It's the summer of 1994, and the streets of New York are pulsing with hip-hop. Set against this backdrop, a lonely teenager named Luke Shapiro spends his last summer before university selling marijuana throughout New York City, trading it with his unorthodox psychotherapist for treatment, while having a crush on his stepdaughter.
Friendship, love, and coming of age in New York City, summer of 1994. Luke Shapiro has just graduated from high school, sells marijuana, and trades pot for therapy from a psychologist, Dr. Jeffrey Squires. Luke is attracted to a classmate, Stephanie, who's out of his league and Squires' step-daughter. By July, he's hanging out with Stephanie, taking her on his rounds selling pot out of an ice-cream pushcart. Then things take a turn. In the background, Squires and his wife as well as Luke's parents are having their troubles. Written by
The scene in which Luke dances and the pavement lights up is a reference to Michael Jackson's video of his song "Billie Jean." See more »
Curlz, the font used on Stephanie's yearbook page, was not released until 1995. See more »
Luke, have you had any more thoughts about what you're gonna be as far as a profession goes?
Mom, he's got time.
I'm just asking!
Actually, I'm thinking about becoming a shrink.
Psychology! It's not quite the shoe business, but it's a very interesting field.
I figure I'm an expert because everyone around me is so fucking crazy, you know?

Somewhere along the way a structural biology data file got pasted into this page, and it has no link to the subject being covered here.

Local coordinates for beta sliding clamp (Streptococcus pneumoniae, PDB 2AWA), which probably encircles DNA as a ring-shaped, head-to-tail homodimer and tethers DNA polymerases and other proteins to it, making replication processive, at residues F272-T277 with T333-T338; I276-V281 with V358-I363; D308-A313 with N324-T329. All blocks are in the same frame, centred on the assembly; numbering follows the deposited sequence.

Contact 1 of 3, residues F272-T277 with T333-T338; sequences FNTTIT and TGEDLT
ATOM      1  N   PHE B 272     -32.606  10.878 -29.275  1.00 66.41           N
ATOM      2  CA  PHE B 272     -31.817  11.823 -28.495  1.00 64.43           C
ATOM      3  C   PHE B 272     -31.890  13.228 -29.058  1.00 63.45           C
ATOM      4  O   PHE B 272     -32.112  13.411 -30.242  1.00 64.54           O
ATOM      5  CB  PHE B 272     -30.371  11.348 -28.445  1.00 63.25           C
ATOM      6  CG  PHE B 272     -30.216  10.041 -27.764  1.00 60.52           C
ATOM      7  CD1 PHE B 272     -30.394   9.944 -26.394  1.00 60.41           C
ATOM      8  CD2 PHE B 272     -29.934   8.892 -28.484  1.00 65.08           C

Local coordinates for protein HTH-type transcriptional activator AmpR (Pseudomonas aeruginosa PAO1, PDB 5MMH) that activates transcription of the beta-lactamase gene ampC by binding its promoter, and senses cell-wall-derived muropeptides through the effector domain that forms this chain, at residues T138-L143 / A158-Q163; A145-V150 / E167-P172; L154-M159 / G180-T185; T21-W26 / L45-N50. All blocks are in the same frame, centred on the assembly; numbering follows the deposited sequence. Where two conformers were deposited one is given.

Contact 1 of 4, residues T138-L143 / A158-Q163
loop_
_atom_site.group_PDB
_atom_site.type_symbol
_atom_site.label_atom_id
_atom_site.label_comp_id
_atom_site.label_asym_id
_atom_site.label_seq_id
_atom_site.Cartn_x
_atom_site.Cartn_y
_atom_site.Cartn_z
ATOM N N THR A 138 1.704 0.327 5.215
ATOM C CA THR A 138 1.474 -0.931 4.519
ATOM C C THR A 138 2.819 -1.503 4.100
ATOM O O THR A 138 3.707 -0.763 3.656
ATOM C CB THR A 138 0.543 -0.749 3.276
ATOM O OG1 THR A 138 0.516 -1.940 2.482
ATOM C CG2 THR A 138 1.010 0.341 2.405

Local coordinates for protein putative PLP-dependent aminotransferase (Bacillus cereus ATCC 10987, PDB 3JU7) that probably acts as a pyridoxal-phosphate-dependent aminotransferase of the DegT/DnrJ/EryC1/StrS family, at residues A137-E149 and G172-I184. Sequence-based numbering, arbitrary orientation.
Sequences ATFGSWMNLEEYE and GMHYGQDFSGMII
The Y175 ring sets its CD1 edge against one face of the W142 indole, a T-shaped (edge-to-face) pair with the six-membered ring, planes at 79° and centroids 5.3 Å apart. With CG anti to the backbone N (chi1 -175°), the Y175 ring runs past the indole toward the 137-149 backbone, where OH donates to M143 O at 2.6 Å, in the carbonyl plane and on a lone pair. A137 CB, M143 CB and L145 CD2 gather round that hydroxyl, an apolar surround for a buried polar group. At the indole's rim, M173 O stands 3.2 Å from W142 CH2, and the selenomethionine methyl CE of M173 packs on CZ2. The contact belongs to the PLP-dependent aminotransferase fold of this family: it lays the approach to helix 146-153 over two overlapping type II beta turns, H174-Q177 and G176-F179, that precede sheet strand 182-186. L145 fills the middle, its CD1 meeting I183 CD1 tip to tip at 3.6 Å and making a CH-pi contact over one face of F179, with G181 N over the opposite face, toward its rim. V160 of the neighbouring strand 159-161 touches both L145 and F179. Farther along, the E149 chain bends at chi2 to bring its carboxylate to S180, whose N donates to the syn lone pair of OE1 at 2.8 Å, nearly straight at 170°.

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When the Sony Pictures Classics logo appears at the very beginning and at the very end of the film, the word "classics" is erased and replaced with a graffiti rendering of the same word. See more »
A thirty-something's dream summer movie, a bittersweet romantic comedy ironically bleached by the day-glo hip hop soundtrack. It's better than a simple nostalgia montage though. The unlikely friendship of Luke Shapiro (Josh Peck) and his psychiatrist (Kingsley) is the buddy movie subplot that might as well be the permissive 60s and its zonked-out, ideologically vacant progeny.
The two men muddle through, but it's the summer romance in summery New York that propels the film. Luke doesn't have any sort of direction until he's gifted the company of Olivia Thirlby's Stephanie, a streetwise but unthinking classmate - with mate being the operative word.
It's a pretty straightforward film. There's plenty of amiable humour and a number of small but well-drawn supporting characters. I felt it missed a trick though. The temperament of the film seems so well-judged, human but halcyon, that I was preparing myself for an enormous twist, a juddering revelation or emotional detonation. Instead Levine chokes and goes for a weak final 15 mins with too much talk and unable to stop the comic wagon on which he's carted the rest of the film along. 7/10
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